The 74 questions and answers are contained in six sections. Section 1, deals with ‘Global competition’; section 2 with ‘Leadership’; section 3 with ‘Management Principles and Practices’; section 4 with ‘Careers’; section 5 is titled ‘Privately held” and deals with working for the family; lastly section 6 covers ‘Winning and Losing’.

For a sole practising CA or for a small or large CA firm, the lessons are sprinkled across the chapters.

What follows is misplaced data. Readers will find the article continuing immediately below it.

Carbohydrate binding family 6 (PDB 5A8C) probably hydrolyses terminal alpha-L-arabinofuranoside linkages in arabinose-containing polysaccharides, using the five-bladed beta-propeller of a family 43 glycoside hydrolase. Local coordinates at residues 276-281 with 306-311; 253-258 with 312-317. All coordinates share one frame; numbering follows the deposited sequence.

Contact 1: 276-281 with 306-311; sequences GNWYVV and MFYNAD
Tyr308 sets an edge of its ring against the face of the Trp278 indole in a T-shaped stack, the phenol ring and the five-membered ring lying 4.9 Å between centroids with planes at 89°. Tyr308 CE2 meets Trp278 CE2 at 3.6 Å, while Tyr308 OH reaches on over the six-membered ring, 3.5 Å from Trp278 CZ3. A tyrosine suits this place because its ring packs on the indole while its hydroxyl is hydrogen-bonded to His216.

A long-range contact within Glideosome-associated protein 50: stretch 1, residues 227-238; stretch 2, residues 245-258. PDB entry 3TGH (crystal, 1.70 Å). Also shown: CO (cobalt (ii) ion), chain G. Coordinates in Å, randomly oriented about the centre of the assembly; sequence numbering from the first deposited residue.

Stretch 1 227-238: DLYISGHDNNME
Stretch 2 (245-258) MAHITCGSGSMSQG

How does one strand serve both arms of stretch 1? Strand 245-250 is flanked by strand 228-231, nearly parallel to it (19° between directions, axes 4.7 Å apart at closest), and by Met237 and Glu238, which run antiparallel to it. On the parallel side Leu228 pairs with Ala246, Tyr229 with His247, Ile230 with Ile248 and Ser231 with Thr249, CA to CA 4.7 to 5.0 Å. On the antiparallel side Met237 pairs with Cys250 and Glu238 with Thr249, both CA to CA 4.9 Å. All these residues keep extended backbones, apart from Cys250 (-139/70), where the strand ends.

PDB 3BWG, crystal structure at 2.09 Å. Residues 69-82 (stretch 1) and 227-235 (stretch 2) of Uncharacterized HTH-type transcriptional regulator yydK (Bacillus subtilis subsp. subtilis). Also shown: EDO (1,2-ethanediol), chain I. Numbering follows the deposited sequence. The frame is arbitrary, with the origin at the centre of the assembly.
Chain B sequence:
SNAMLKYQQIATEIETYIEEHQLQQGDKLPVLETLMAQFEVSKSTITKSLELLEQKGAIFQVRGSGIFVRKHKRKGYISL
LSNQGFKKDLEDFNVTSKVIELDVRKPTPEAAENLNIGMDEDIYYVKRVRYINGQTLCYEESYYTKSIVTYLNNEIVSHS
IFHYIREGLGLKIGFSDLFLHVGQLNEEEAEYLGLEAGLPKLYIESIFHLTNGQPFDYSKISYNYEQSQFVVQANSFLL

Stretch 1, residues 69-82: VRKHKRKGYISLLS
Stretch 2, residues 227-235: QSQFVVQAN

Take for instance, one of the answers in section 1 of this book– Getting global before it gets you! While, we CAs are not perturbed by global outsourcing, indeed some of us may be benefitting from the same, such as by setting up back office services for US tax returns and the like, the answer here applies to us all. In a changing economy, it is best to be “Flat, fast and transparent. Informal, candid communication is a must. And so too a mind-set that has people constantly seeking best practises inside and outside the company.” Best practises can be ushered in, in all areas, right from maintaining proper audit working papers, to prompt responses to client queries, to in-house brainstorming and knowledge sharing. It is entirely up to you to define what best practises you or your firm needs to adopt. Ushering in best practises, will help us to service our clients better, to create a proper environment for our teams and to be reckoned as one among the best.